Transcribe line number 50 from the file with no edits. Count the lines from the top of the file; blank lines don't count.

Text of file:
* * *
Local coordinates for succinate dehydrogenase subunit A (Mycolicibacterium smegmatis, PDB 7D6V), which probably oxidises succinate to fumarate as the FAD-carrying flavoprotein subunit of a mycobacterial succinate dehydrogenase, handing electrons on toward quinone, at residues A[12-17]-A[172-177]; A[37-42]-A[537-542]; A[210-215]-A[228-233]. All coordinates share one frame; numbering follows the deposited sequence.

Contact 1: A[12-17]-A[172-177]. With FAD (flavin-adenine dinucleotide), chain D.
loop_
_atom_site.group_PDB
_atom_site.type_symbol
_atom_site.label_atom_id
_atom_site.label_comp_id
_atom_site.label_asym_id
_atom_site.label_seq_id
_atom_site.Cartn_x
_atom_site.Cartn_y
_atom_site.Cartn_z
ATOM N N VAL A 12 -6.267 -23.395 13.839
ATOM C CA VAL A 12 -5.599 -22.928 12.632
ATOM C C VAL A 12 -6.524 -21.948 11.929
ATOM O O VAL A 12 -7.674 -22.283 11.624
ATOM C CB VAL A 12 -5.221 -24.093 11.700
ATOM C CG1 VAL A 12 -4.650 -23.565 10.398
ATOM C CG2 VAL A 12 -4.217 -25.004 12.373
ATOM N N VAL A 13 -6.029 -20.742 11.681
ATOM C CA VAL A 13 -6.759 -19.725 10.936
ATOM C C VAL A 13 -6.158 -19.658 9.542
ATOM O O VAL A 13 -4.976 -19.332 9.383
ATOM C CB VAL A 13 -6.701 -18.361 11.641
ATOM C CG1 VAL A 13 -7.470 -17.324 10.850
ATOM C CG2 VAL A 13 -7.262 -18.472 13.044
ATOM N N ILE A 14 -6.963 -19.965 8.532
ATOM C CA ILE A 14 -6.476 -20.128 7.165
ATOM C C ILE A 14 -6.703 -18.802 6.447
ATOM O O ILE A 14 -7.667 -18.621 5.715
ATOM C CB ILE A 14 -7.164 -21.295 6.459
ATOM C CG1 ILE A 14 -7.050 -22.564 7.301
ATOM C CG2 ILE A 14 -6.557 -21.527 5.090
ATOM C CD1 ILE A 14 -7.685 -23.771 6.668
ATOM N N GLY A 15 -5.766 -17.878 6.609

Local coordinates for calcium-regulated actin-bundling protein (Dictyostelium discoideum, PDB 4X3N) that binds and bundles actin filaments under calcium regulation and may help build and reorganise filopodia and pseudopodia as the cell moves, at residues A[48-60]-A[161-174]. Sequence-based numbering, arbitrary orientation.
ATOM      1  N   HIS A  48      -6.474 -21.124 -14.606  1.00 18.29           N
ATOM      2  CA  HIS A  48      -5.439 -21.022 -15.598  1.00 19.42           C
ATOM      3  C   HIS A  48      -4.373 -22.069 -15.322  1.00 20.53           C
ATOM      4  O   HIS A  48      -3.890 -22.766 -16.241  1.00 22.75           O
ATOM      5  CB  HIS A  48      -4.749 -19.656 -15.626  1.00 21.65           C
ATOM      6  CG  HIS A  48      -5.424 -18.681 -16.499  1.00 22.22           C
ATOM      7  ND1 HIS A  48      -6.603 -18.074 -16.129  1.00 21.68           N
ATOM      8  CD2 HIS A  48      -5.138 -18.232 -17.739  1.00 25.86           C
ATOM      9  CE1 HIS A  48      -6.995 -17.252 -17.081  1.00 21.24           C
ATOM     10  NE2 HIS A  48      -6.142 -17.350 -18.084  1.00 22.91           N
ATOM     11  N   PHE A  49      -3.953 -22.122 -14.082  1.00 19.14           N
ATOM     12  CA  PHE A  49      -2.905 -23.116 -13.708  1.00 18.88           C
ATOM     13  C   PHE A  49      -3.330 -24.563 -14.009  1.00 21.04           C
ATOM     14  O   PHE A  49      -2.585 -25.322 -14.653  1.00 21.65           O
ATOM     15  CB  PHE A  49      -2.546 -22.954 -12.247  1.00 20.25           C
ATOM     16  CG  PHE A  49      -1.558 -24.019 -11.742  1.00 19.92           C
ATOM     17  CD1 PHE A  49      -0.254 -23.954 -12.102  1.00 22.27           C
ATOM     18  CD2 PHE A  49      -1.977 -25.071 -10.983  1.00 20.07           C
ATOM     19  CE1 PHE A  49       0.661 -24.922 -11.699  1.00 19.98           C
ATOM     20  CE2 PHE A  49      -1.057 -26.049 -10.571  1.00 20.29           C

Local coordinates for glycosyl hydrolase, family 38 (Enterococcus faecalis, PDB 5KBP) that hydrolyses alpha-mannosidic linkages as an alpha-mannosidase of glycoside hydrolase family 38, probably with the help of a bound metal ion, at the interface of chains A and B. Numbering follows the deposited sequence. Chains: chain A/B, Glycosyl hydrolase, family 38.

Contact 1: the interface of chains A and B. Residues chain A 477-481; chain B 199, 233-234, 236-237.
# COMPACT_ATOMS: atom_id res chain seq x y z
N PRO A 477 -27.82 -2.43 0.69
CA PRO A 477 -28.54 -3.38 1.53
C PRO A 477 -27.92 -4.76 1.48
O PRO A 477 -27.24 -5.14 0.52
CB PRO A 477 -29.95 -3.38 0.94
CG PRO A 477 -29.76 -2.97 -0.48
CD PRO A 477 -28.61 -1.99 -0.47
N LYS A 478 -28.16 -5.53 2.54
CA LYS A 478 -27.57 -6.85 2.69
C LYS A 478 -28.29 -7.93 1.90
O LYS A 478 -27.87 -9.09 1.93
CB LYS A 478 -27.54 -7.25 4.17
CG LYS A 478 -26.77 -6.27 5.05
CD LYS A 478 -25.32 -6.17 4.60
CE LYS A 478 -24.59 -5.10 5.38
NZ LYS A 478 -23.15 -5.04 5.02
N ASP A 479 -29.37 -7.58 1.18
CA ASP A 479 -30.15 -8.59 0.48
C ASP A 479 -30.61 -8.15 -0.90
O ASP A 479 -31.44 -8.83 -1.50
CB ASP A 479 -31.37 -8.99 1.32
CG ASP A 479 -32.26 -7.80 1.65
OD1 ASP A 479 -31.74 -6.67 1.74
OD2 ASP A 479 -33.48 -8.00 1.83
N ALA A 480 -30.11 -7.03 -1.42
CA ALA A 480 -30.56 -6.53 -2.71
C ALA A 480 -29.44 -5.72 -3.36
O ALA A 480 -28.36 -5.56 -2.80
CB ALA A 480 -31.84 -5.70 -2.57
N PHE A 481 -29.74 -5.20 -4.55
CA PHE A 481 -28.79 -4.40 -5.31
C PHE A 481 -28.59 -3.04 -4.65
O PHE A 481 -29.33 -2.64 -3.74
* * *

ATOM     14  O   PHE A  49      -2.585 -25.322 -14.653  1.00 21.65           O